COLUMN: The Coarsening of the Entertainment Industry

THE VOICE — “Live Finale” Episode 1321B — Pictured: Pharrell Williams with N.E.R.D. — (Photo by: Tyler Golden/NBC/NBCU Photo Bank via Getty Images)

WARNING: This post features lyrics with strong language.

As previously pointed out, this year’s Kids’ Choice Awards on Nickelodeon suffered its lowest ratings in years. This drop is due to a combination of most of the music, movies, and TV shows that were honored not being appropriate for children, combined with the blatant shoutouts to the anti-gun March for Our Lives protests.

And that’s part of the problem. Most entertainment today pushes a liberal agenda, features gratuitous violence and sex scenes, or has its characters swear like sailors. A previous piece mentioned how video games are just one industry putting out this filth. However, the worst form of entertainment thus far is modern pop music.

Musical acts today make a lot of money putting out filthy songs most parents should find inappropriate for children. To give you an example, here are some lyrics from three popular songs – the first of which was actually performed at this year’s Kids’ Choice ceremony (albeit with most of the profanities being removed):

N.E.R.D. feat. Rihanna – Lemon

The truth will set you free

But first, it’ll piss you off


Hate! Bad bitches wanna be my bae

Hate! Hunt me down like the CIA

Hate! Side of my car, tryna see my face

Hate! Want me to beat it like the T.I. case

Oh (hate!) and if it’s heated I’ma feed my face

Hate! And best believe, it’s gon’ be outrageous

Hate! Hatin’ niggas can’t believe my race

Hate! Niggas hit you with the Eli face, oh




I get it how I live it.

I live it how I get it.

Count the mothafuckin’ digits

I pull up with a lemon

Not ’cause she ain’t livin’

It’s just your eyes get acidic

And this here ain’t a scrimmage

Mothafucka, we ain’t finished

I told you we won’t stop

A nigga ’bouta business

Kendrick Lamar – King’s Dead (from the Marvel’s Black Panther soundtrack album)

La di da di da, slob on me knob

Pass me some syrup, fuck me in the car

La di da di da, mothafuck the law

Chitty chitty bang, murder everything

Bitch, I’m on a roll, and I put that on the gang

Ed Sheeran – The Shape of You

And last night you were in my room

And now my bedsheets smell like you

Every day discovering something brand new

I’m in love with your body


I’m in love with your body


I’m in love with your body


I’m in love with your body

Every day discovering something brand new

I’m in love with the shape of you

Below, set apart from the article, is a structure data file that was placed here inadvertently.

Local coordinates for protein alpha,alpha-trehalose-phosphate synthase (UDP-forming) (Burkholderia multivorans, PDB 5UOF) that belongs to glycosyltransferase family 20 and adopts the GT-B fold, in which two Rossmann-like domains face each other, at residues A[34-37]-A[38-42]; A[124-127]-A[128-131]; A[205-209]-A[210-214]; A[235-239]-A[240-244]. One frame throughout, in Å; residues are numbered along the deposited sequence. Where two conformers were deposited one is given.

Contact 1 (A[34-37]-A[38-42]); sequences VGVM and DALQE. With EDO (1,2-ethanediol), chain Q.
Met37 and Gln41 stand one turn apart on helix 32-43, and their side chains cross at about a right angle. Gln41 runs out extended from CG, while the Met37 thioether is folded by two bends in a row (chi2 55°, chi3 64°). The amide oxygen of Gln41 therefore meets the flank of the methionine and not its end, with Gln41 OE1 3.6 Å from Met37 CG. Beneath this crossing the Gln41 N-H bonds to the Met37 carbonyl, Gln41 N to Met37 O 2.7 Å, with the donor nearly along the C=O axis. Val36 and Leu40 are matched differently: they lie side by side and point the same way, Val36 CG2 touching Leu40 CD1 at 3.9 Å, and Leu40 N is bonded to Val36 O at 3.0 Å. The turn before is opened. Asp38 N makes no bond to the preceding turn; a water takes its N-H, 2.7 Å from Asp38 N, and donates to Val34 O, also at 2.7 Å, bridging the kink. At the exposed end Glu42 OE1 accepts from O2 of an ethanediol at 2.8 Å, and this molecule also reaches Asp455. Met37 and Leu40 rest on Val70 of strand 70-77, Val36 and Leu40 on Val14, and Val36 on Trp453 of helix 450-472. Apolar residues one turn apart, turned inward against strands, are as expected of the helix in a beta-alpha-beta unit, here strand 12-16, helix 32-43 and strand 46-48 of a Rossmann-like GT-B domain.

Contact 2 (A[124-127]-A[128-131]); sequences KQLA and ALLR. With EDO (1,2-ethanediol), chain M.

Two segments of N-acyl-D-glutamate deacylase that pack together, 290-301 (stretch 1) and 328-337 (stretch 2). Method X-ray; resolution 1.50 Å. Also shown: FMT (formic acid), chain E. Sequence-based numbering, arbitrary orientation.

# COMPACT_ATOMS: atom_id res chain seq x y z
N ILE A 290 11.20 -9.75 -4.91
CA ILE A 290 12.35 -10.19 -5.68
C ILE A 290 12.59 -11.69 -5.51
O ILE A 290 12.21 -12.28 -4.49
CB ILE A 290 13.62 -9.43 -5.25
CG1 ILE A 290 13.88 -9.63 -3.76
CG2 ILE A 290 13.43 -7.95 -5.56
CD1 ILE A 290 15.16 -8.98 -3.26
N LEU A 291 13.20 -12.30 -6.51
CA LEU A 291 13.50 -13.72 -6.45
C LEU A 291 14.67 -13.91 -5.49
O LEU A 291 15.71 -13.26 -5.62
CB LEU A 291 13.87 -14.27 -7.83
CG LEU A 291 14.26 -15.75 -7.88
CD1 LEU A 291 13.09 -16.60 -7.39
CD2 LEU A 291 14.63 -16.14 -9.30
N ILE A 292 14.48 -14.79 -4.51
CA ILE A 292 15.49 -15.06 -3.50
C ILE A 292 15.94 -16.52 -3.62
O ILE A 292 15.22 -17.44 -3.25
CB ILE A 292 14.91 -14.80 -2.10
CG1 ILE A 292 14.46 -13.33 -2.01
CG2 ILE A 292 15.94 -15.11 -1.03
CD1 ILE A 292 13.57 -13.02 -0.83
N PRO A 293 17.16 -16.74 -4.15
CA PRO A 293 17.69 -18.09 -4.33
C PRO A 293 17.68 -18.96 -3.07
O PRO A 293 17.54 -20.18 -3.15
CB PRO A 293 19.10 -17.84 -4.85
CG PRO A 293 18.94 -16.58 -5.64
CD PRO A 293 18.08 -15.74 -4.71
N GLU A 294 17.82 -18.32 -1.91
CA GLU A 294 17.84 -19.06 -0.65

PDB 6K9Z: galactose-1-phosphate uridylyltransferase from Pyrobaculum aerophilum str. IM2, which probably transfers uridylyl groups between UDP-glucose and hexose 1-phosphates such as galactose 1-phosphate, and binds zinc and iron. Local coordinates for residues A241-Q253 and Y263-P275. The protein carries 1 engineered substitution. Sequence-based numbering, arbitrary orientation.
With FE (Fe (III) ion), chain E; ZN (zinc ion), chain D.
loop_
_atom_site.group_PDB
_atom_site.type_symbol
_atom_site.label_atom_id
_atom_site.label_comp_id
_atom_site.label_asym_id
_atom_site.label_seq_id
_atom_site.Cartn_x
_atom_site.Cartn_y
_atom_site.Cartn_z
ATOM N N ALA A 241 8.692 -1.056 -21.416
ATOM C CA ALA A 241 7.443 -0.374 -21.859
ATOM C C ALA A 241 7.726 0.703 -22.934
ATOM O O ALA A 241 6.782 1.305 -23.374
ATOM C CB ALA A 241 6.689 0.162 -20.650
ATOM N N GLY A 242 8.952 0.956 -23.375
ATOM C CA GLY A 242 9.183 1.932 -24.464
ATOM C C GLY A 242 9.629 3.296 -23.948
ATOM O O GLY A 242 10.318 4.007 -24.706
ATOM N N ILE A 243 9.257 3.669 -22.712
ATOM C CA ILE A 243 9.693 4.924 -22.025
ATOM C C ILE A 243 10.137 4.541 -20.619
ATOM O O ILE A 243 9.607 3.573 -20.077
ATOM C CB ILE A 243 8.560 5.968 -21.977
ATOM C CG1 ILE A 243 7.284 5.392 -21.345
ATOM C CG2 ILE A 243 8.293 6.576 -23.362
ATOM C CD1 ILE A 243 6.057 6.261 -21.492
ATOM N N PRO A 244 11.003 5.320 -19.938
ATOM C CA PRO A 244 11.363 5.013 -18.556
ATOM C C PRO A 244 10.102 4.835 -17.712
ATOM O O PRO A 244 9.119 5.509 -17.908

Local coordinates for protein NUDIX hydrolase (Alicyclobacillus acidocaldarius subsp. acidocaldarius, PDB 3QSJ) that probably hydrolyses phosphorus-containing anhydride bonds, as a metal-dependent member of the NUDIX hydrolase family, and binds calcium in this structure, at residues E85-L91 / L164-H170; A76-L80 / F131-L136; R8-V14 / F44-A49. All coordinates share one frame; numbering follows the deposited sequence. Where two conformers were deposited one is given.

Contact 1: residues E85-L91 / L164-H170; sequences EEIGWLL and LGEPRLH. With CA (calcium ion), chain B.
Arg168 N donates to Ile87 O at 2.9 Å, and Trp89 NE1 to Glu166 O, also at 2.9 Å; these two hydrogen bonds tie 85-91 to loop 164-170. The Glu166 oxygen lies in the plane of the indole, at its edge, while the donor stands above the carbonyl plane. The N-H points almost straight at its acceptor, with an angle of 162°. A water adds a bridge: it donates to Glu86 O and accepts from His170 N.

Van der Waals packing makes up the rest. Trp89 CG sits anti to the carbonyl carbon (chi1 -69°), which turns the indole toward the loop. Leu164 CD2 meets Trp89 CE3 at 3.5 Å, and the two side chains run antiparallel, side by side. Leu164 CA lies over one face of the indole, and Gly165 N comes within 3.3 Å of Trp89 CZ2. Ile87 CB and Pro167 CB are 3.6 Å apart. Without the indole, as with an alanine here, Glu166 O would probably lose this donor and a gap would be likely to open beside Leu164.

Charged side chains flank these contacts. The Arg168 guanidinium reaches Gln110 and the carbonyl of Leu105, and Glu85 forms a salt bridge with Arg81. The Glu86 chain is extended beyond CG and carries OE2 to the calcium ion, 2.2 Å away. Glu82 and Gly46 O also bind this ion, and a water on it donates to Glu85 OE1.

If you can’t see that unsupervised children might repeat some of these lyrics, then you’re not a responsible parent. Period. In order to help children of all colors and creeds succeed in this country, American society – parents included – has to convince them to not engage in destructive behavior like drug and alcohol abuse and underage sex.

I pointed this out here at Carolina Culture Warrior and over at The American Spectator two years ago. At that time, I also pointed out that apologists of Hip Hop, Pop, and Rap continue to show themselves. One of those apologists is former MTV News writer Doreen St. Félix, who now does contributions for The New Yorker magazine:

Rap is art. It’s real and not real, a dramatization of some parts of a life to create entertainment — just as white art forms have done for millennia with impunity. The black men and women who have carved this thing out of despair, oppression, and ancestral style are not unthinking, violent brutes. They are not “thugs,” to use his brutal language. They’re not gun-happy automatons who simply transpose violence onto beats. Rappers are artists. Is that so hard to comprehend?

That’s ridiculous, real artists don’t spew out the N-word every few seconds in their songs, let alone talk about sex or drugs.

The truth is that most of the music that comes out today is destroying our culture in ways most people can’t comprehend. But, you will never get liberal Hollywood and an equally liberal press to admit that. The latter puts out nothing but praise for this garbage, while the former simply wants to make money. And anyone who points out how destructive this kind of music is ends up being attacked by both the press and the industry as St. Félix’s comments prove.

If most our elected officials – no matter what political affiliation they belong to – would put in some energy to try and persuade children not to succumb to our corrupt culture, that would be huge. Of course, there is some great content that comes out of the entertainment industry. But unless it stops endorsing songs, movies, and TV shows with gratuitous scenes and/or lyrics that have no value to the stories they’re trying to tell, its credibility will continue to sink with the average American.



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